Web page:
By B.C. Manion
Emma Skantze is not your typical philanthropist.
For one thing, she’s just 11 years old.
The New Tampa girl began raising money for Metropolitan Ministries three years ago by organizing an annual benefit concert at Family of Christ Church at 16190 Bruce B. Downs Blvd.
She recalls how it all began.
“One day, I remember watching a TV show and there was this natural disaster and there were these people, I think it was professional singers and performers, and they were raising money for the people who had been damaged and needed new housing and stuff,” she said.
“We started talking about how everybody could do small things to make a difference,” recalled Stephanie Skantze, Emma’s mother.
“First, I figured we could do a bake sale.” Emma recalled. “My mom said, ‘Think of something that you’re really good at.’
“At that point, I was really good at piano. I decided to do a benefit concert. I named it ‘The Helping Hands,’ ” Emma said.
The event is a grassroots effort, Stephanie Skantze said, involving the help of young musicians, two piano teachers and Family of Christ Church.
The first year, Emma and other piano students of Paula Konicek performed and some of Emma’s friends sang, too.
The concert raised $350, which was matched by Emma’s family.
The second year, the concert included Konicek’s piano students, as well as piano students under the tutelage of teacher Mary Wendelken. Some of Emma’s friends sang at that concert, too.
That second concert took in $500 at the door, which Emma’s family matched. Verizon – where Emma’s dad, Johan works – matched their $500 contribution, bringing the grand total to $1,500.
This past year, a total of 21 performers, ranging from second-grade to college, were on the concert’s program.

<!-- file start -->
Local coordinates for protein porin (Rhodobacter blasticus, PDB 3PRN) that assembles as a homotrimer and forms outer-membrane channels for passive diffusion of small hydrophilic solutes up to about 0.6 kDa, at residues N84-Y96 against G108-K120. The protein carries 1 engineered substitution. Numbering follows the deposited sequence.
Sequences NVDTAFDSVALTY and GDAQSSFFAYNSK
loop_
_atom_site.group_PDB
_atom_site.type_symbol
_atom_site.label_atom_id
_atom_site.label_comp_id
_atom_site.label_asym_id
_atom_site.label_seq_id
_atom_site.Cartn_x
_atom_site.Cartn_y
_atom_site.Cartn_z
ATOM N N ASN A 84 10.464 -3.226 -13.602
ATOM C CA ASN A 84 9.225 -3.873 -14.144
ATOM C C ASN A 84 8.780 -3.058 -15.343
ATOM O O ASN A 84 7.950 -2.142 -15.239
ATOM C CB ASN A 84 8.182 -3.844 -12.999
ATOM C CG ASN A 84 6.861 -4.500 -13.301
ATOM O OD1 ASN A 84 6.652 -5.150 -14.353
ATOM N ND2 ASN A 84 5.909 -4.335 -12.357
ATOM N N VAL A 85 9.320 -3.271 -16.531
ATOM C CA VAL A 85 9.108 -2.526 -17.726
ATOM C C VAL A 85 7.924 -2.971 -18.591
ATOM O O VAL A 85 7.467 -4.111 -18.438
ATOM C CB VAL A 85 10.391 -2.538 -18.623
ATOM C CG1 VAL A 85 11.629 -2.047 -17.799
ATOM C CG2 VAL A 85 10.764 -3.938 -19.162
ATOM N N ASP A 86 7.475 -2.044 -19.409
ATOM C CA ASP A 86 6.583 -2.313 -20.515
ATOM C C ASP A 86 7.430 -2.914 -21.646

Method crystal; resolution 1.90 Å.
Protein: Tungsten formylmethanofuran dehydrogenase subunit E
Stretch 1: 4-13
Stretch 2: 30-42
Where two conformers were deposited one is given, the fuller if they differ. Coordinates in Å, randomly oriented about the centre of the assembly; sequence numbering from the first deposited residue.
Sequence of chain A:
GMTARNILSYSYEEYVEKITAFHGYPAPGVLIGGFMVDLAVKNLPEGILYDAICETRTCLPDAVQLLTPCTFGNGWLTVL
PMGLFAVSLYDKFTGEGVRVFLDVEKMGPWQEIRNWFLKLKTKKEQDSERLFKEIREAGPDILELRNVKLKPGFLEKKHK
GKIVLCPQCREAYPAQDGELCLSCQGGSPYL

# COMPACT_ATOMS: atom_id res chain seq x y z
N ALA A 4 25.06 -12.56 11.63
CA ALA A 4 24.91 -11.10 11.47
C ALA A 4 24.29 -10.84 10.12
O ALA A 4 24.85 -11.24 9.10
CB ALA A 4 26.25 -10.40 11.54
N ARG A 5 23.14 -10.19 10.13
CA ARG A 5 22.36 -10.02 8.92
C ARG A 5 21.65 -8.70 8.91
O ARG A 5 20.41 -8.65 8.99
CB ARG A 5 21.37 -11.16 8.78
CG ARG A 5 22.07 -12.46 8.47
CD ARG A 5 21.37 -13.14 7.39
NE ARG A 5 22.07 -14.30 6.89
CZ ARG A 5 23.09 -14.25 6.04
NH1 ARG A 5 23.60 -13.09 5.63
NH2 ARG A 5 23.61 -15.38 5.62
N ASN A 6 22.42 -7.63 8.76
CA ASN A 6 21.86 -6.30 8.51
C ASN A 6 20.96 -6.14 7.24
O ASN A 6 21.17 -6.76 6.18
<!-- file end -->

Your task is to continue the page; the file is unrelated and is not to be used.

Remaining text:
“I had also been practicing violin, so I also did that,” the 11-year-old said.
Heather Tomasello’s daughter, Catie, was one of the performers. The 8-year-old performed two songs, including one she composed.
Tomasello said the concert gives performers a chance to exhibit their creative talents, while at the same time doing good for the greater community.
The third concert took in $750, matched by Emma’s family and by Verizon – adding up to a total of $2,250.
“People who come are usually interested in seeing a specific performer,” Stephanie Skantze said.
Organizing the concert requires a lot of work, Emma’s mom said, her eyes brimming with tears as she talked about her daughter’s commitment.
A concert date must be determined, a venue secured and performers lined up. Other details include making and distributing fliers and invitations, sending out emails, making telephone calls and so on.
“You’ve got a really long to-do list that you rework every year,” Stephanie Skantze said. “You learn a little bit every year. Emma has already started her planning for next year.” her mom said.
Emma said she wanted to help Metropolitan Ministries because it is an organization that helps people with true needs. It provides presents for poor families and offers temporary shelter for the homeless, she said.
The Terrace Community Middle School sixth-grader said she enjoys helping others. She thinks others involved with the concert enjoy helping, too.
Metropolitan Ministries is grateful for her efforts, said Angie Pattison, manager of community donations for the charitable organization.
“We are inspired by her. Her generosity and initiative is just incredible, especially in someone her age.
“This past holiday, we served over 25,000 families. Her gifts were part of that and made that possible.
“We’re just so honored that she chose to benefit our families,” Pattison said.
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